Are Diego Simeone's Atlético Madrid becoming 'the new Osasuna'?
To the those still finding their way around la Liga, Osasuna are constantly referred to in Spain as a very Ã¢ÂÂBritishÃ¢ÂÂ team.
It is a description that is simultaneously both complimentary and insulting to Her MajestyÃ¢ÂÂs sporting honour. It praises the Ã¢ÂÂraw and honestÃ¢ÂÂ qualities of the British game and of the Pamplona club, as well as its passionate and ever-so-slightly bonkers crowd. There is also the strong and snooty implication that British football is violent, peppered with long balls and packed with ankle-smashing tackles, which is a fairly apt description of how Osasuna go about their football business.
For those who wonder if Valencia are ready for Stoke in their upcoming Europa League clash, or whether Barcelona could transfer their fancy pants game from la Primera to the Potteries, watching 90 minutes of a fixture featuring Osasuna will provide a good insight. ItÃ¢ÂÂs the closest the beautiful game gets to cage fighting.
About a month ago, a positively flimsy AtlÃÂ©tico Madrid would have been smashed to smithereens at Osasuna, after all, the side had yet to win away all season and Osasuna are notoriously tough to beat at home. But then Diego Simeone - a tough-tackling, tough-talking, downright scary midfielder back in the day - took over as manager, and is starting to transfer some of those qualities to his new side.
Despite only taking over at the Vicente CalderÃÂ³n at the end of December, the Argentinean coach has transformed AtlÃÂ©tico Madrid into the mirror image of himself, a team with the emphasis on physicality rather than flair, despite the talent of players such as Diego, Arda Turan and Falcao in the ranks.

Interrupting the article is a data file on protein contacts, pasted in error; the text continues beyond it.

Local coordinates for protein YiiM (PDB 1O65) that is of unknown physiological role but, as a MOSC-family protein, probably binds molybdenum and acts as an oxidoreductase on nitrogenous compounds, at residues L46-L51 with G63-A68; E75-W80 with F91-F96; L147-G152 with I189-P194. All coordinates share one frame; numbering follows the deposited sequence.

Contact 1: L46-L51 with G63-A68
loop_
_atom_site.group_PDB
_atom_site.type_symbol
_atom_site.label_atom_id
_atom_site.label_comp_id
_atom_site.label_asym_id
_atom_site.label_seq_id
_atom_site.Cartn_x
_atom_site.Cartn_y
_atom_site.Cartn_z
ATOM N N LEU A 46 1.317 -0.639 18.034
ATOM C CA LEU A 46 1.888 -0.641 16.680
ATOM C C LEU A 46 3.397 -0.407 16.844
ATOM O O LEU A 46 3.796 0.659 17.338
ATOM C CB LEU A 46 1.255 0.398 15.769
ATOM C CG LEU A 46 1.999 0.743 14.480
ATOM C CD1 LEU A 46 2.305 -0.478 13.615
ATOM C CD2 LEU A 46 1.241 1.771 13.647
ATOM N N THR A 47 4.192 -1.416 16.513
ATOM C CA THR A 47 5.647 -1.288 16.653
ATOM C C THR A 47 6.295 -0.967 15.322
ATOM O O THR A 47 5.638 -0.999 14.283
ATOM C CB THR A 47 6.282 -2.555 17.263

Under the stewardship of Simeone, the Rojiblancos have managed a draw and three wins and have yet to concede a goal, a record that has moved Atleti into seventh, two points from the Champions League places, a position that was completely unthinkable at Christmas. The last of those victories came on a cold and frosty Monday night in Pamplona in front of OsasunaÃ¢ÂÂs usual baying crowd.
In a match of few chances, AtlÃÂ©ticoÃ¢ÂÂs goal in the 1-0 victory came from Diego GodÃÂn in a corner move that saw the visitors make sure the ball went in by any means necessary. At the other end, the back four withstood OsasunaÃ¢ÂÂs usual ferocity and physicality.
Ã¢ÂÂCourtois showed in a Ã¢ÂÂBritishÃ¢ÂÂ ground that heÃ¢ÂÂs ready for the Premier League,Ã¢ÂÂ purred an admiring Kiko Narvaez in AS, on the keeper currently on loan from Chelsea.
JosÃÂ© Luis Mendilibar, OsasunaÃ¢ÂÂs gruff manager, could do nothing but admire the new buff, bludgeoning AtlÃÂ©tico, despite the defeat. Ã¢ÂÂAtlÃÂ©tico beat us in intensity and aggression.Ã¢ÂÂ
The victory puts AtlÃÂ©tico back on track to achieve their main goal this season - Champions League football, which in turn will help fight off the financial crisis they are currently embroiled in after years of hirings, firings and terrible signings. It also gave another indication that, despite SimeoneÃ¢ÂÂs ways being a little basic and a mix between Dave Bassett and Kevin Keegan, they are getting results.
Ã¢ÂÂ(After the game) the AtlÃÂ©tico players embraced as if Charlize Theron had promised them a date with her ten twin sisters,Ã¢ÂÂ noted IÃÂ±ako DÃÂaz-Guerra in his match report in AS.
LLL was hoping - against all odds, of course - thatÃ¢ÂÂs AtlÃÂ©ticoÃ¢ÂÂs incredible and admirable rebirth might see the side sneaking an appearance on the front page of either of the Madrid papers on Tuesday morning, considering there isnÃ¢ÂÂt too much else going on in Mordor this week.
Sadly, it was not to be with Real Madrid and JosÃÂ© Mourinho still dominating the landscape. And thatÃ¢ÂÂs a big, old shame as its the clubÃ¢ÂÂs neighbours who are the true big story in the Spanish capital at the moment. And for once, itÃ¢ÂÂs for the right reasons.